So what do you think of when you hear the words “Irish beer?” St. Patty’s Day, and inevitably, Guinness come to mind. Maybe Harp Lager too. Not exactly beers of the craft brewing movement, being owned by massive conglomerates based outside of Ireland. We’re not knocking the beers—Guinness defines what Dry Irish Stout is. For many of us, it was the first good beer we’d ever tried, informing us that there are options other than bland fizzy lager. And Harp ain’t a bad brew either. But these are the big boys of the country. Lucky for the citizenry of Ireland, the Irish mega breweries pump out much better beers than the big boys that we have domestically.
But what’s the craft brewed beer scene like in Ireland? Relatively young; some would say just getting started as it claws its way out from the shadows of the ubiquitous megabrands. At the forefront of Ireland’s craft brewing movement is the Carlow Brewing Company. Independent and family owned, it was founded by the O’Hara family in 1996, building on a keen interest in the craft of brewing and a desire to revive a tradition once common in every town and village in Ireland, but lost since the end of the 1800s.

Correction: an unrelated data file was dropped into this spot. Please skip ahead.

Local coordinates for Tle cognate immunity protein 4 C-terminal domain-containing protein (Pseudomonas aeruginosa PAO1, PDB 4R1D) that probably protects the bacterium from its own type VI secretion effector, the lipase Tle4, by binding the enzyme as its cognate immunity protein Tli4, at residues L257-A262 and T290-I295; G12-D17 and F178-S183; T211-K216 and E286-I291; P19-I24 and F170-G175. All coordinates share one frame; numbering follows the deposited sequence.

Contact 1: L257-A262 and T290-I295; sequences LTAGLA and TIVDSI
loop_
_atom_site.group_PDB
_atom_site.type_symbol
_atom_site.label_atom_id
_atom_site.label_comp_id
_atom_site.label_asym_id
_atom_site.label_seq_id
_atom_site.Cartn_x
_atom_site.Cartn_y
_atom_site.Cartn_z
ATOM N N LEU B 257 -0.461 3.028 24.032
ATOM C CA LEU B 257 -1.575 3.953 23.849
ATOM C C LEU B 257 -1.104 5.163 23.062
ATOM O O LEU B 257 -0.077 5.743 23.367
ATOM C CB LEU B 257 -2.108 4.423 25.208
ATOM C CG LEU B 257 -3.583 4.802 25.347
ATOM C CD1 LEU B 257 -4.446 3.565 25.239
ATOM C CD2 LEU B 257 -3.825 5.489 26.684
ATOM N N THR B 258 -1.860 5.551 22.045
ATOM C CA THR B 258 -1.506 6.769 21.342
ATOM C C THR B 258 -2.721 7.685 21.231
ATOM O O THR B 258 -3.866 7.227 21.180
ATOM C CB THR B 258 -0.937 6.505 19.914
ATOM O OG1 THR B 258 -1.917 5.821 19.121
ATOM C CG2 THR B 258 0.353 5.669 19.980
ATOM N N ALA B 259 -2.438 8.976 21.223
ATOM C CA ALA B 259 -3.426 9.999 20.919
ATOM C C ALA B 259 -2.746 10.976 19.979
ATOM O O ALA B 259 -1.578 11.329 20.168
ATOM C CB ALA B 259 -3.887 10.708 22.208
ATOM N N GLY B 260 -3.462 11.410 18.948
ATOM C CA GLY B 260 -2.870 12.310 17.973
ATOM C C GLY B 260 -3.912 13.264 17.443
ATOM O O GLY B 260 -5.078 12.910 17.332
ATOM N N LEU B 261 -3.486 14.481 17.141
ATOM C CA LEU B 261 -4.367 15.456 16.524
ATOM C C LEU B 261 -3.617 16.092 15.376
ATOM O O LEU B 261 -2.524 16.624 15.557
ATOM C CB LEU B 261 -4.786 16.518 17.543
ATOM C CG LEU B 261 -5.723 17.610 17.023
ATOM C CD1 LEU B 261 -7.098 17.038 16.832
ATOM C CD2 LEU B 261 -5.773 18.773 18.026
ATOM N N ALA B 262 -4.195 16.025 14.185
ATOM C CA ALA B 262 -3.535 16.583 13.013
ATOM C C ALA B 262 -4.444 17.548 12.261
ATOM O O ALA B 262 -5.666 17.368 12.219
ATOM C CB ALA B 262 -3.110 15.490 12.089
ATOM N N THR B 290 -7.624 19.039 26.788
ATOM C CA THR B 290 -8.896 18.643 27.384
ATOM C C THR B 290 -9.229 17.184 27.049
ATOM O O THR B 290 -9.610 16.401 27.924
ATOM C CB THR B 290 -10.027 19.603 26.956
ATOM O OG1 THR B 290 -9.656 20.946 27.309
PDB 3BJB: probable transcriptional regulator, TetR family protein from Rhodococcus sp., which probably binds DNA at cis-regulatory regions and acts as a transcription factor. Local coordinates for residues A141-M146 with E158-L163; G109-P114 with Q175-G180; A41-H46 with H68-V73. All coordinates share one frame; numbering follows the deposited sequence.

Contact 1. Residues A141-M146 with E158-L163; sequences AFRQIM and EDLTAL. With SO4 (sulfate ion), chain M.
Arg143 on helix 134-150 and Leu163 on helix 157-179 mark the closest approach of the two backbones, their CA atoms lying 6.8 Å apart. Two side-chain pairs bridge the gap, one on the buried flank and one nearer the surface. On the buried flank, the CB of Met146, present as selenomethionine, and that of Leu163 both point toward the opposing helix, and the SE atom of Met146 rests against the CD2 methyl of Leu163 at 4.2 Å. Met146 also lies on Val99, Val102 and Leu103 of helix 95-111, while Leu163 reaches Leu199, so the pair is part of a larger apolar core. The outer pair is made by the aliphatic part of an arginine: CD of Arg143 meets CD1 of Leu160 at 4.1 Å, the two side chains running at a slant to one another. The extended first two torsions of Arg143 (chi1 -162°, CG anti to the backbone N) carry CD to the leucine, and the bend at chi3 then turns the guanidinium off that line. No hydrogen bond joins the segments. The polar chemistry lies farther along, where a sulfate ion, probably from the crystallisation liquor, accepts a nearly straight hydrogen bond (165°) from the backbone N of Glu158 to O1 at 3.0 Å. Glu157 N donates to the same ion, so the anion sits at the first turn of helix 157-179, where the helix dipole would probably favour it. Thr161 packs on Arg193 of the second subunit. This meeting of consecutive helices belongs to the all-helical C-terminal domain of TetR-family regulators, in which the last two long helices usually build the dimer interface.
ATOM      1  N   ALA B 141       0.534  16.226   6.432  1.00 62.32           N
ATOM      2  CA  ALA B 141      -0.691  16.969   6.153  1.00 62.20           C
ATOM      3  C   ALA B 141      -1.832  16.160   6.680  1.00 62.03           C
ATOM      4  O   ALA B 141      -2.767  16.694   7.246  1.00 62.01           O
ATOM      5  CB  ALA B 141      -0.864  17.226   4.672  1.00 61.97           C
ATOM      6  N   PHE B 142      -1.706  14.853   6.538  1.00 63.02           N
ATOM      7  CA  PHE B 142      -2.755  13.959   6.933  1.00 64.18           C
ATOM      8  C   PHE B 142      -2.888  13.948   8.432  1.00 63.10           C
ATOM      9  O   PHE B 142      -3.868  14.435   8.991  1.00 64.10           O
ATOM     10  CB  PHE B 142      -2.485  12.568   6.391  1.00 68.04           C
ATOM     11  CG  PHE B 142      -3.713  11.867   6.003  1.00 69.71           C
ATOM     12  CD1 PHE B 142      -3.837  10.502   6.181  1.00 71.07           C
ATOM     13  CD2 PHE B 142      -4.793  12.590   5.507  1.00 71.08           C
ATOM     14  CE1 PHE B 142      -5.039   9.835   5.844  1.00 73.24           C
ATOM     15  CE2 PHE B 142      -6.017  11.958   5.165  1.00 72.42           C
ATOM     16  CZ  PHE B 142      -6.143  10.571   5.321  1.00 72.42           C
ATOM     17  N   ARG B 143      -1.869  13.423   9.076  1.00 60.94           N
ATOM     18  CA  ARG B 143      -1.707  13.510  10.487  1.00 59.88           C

The brewery is housed in 'The Goods Store', an old stone building which once served as the local provisions sale point for the town’s traders. Beautifully restored and converted, the visitors’ bar is a great place to have a beer after taking a tour of the brewery.
Carlow B.C. is situated in the historical hop and malt growing region of Ireland, the “Barrow Valley” region, evident by the many malt houses dotted throughout the county landscape. Brewery founder, Seamus O’Hara, aimed to revive not only the small brewery culture but also the qualities found in Irish beers from that era and beyond. As Seamus puts it “at Carlow Brewing Company we have gone back to basics and brew our beers as they used to be brewed—with natural ingredients and no artificial additives. We believe this leads to a superior quality product, with robust body, taste, flavor and aroma. Compare these characteristics with any of the mainstream brands and you will taste the difference.” Going up against the big boys, their O’Hara’s Stout was named “world’s number one stout,” by a panel of 33 international judges at the Brewing Industry International Awards, in 2000. Ah, the luck of the Irish.